The owner of Below Zero Records, Joe Mendez, is realizing that generosity does not go unrecognized in Portland's underground music scene. From time to time, the small record and bookstore along MLK hosts rowdy all-ages punk shows. But unfortunately, Mendez's come-one, come-all policy has been met with condemnation from both the Oregon Liquor Control Commission and what Mendez calls "the music mafia."
Even though there is no drinking onsite, Mendez recently received a letter from the OLCC threatening to shut down his store. The letter attributes various acts of drunken debauchery to Below Zero patrons.
"The letter felt very threatening," said Mendez. He contends that he goes to great lengths to make his shows alcohol and drug free, and have never had an alcohol related incident.
And, if that wasn't enough, now BMI, a company that distributes royalties to major record labels, also contacted Mendez and threatened to shut him down. That letter advised him to purchase a license that costs more than $500 so that he can continue to "legally" play records in his store and allow performers to play cover songs.
Mendez, who while giving this interview sold three used records for a total of four dollars, is shocked that BMI is so concerned with people like him. "I'm doing shows for free just to get people in the door," he says. "I mean, I'm lucky if I make $20 a day here."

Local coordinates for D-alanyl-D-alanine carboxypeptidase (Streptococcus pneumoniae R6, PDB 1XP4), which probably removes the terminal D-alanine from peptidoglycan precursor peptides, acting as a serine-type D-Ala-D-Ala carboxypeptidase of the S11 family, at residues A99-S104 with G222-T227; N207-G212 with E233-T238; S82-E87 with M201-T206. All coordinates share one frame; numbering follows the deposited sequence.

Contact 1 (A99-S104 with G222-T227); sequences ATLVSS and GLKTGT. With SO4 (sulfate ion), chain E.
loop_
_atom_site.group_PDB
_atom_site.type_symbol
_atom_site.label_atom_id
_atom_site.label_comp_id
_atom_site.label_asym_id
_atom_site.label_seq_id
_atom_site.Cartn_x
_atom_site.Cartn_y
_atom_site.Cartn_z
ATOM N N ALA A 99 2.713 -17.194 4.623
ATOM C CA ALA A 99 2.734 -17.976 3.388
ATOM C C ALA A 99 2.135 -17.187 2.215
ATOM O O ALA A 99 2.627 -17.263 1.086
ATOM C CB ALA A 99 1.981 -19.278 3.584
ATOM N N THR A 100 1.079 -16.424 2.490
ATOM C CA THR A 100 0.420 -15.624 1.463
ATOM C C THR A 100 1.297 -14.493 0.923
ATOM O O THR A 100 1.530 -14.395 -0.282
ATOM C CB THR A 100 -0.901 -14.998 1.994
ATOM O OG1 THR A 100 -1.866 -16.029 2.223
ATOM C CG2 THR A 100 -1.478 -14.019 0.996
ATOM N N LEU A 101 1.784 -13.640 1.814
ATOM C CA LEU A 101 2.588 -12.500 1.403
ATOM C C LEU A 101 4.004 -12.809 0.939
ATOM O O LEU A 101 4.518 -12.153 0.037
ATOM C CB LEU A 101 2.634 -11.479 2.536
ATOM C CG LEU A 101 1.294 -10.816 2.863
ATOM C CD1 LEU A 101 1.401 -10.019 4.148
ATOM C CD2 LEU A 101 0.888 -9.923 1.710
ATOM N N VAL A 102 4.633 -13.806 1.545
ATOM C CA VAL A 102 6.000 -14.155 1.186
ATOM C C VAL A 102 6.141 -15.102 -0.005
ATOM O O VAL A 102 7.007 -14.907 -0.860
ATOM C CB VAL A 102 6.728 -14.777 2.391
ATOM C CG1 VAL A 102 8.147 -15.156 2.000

After canceling several shows, Mendez has announced that he will continue on a trial basis. Below Zero Records is located at 3532 NE MLK. JASON SIMMS
NORTHERN BOUND! The Canadian Supreme Court gave a big thumbs up to gay marriage last week, ruling that same-sex unions are constitutional. The Court also backed government efforts to redefine marriage to include same-sex couples--which would make Canada the third country in the world to fully legalize gay marriage. Marital discrimination based on sexual orientation has already been banned in six Canadian provinces and one territory, putting Canada well ahead of the rest of the hemisphere. On Wednesday, the Oregon Supreme Court heard oral arguments challenging the state's ban on same-sex marriages; attorneys for 11 couples are asking for civil unions to be recognized as legal. ALISON HALLETT